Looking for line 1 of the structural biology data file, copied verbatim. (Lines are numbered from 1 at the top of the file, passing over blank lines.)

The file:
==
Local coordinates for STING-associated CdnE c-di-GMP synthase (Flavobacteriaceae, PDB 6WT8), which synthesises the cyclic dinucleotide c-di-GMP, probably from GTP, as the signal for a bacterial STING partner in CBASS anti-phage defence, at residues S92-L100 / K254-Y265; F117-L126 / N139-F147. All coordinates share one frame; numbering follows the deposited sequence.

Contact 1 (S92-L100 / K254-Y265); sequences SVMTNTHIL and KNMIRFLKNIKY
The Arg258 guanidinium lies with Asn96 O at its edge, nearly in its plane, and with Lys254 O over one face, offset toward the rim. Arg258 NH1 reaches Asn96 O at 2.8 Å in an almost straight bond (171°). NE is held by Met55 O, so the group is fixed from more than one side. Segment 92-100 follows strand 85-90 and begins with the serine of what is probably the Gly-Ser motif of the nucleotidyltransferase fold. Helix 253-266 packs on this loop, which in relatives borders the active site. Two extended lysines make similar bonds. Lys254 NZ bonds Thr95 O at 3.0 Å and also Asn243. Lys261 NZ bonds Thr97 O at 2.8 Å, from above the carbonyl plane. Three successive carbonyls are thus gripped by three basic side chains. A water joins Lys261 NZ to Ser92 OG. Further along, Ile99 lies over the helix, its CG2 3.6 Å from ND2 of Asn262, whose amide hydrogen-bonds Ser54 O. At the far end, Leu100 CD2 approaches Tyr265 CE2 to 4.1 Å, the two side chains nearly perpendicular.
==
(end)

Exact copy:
Local coordinates for STING-associated CdnE c-di-GMP synthase (Flavobacteriaceae, PDB 6WT8), which synthesises the cyclic dinucleotide c-di-GMP, probably from GTP, as the signal for a bacterial STING partner in CBASS anti-phage defence, at residues S92-L100 / K254-Y265; F117-L126 / N139-F147. All coordinates share one frame; numbering follows the deposited sequence.